New York welcomes New Year
From Deborah Feyerick
NEW YORK (CNN) -- The ball has dropped in New York City's Times Square as tens of thousands of people gathered to ring in the new year.
It's the largest event there since the September 11th attack in lower Manhattan. An estimated half a million people are taking part in the celebrations at Times Square.
"(People watching are) gonna see New York City and America standing tall, united, determined to celebrate our future, here in Times Square," said planner Jeffrey Strauss as the ball was put in place earlier in the evening.
While New Year's at Times Square promises to be the biggest party in the city, there was also time for reflection.
As the ball was hoisted into place, bells rang out across the city in memory of those lost in the September 11 attacks. The last time that happened was during World War II.
The mood in the wake of September 11 will be decidedly patriotic, with plenty of red, white and blue.
Triangles of Waterford crystal adorning the famous ball have been engraved this year with the countries, rescue squads and flights of the victims.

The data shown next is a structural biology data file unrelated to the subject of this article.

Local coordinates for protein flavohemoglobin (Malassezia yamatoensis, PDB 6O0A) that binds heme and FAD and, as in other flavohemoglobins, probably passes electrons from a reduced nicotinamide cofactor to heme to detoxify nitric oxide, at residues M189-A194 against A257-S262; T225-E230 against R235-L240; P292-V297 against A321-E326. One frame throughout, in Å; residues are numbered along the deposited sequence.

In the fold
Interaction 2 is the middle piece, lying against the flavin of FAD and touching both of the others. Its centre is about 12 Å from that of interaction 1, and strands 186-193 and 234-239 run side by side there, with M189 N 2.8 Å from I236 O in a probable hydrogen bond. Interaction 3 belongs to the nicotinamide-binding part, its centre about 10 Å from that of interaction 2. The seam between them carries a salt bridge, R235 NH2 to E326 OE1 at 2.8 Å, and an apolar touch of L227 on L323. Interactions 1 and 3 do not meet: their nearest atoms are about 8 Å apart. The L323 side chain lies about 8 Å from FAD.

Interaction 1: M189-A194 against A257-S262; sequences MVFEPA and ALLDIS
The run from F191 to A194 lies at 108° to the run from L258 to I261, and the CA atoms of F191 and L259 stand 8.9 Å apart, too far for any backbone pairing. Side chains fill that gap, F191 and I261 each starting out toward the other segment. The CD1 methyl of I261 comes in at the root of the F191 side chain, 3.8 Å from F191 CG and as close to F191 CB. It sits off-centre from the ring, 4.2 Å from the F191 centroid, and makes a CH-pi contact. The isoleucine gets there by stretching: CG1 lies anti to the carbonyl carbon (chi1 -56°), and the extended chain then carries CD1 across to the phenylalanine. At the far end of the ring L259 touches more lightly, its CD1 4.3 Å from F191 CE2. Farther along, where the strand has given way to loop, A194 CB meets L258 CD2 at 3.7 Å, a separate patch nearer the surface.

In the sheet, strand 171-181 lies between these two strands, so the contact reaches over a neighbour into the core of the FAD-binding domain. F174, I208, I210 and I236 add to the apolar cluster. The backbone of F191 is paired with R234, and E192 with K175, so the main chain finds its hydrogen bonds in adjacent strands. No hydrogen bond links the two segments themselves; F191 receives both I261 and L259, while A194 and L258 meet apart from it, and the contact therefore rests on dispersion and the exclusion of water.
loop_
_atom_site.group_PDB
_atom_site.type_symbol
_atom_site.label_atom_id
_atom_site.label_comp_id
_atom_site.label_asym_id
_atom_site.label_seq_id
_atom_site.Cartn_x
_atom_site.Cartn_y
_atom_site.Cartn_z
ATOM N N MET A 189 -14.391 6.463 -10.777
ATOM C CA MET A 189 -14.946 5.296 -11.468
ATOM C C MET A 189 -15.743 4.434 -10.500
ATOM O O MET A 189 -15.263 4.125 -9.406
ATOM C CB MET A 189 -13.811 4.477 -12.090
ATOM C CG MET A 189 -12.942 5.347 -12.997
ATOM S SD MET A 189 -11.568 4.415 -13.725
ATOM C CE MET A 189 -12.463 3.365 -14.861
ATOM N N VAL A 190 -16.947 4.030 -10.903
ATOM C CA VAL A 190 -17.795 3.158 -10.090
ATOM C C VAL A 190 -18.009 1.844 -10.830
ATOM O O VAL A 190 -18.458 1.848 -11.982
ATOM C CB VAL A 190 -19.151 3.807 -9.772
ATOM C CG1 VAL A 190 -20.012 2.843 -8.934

Even with the threat risk in 2000, more than 1.5 million people turned out to celebrate the millennium. Police said they were ready this time, too, no matter how large the crowd.
The city was on heightened alert, so normally tight security was at an even higher level than it was during the millennium celebrations.
There will be more police officers -- nearly 7,000 of them -- along with checkpoints and hand-held metal and radiation detectors.
"It gives us a sense of security that people aren't bringing things in such as some kind of explosive device or something that they could ignite," New York Police Commission Bernard Kerik said. "We're just taking extra precautions."
The precautions included corralling partygoers into separate, barricaded pens, securing manholes and removing mailboxes. And no bags, briefcases or umbrellas were allowed.
"We look at it for the worst," Kerik said. "We hope for the best."
This year's ball-dropping guest of honor was the city's departing mayor, Rudy Giuliani, who rung in the new year with a push of a button.
Ultimately, the event was about a lot more than dropping the famous ball.
"The ball is a great thing and a symbol," technical producer Charlie Prideaux said. "But in the end, two million people don't show up to watch just the ball. They come for the camaraderie."
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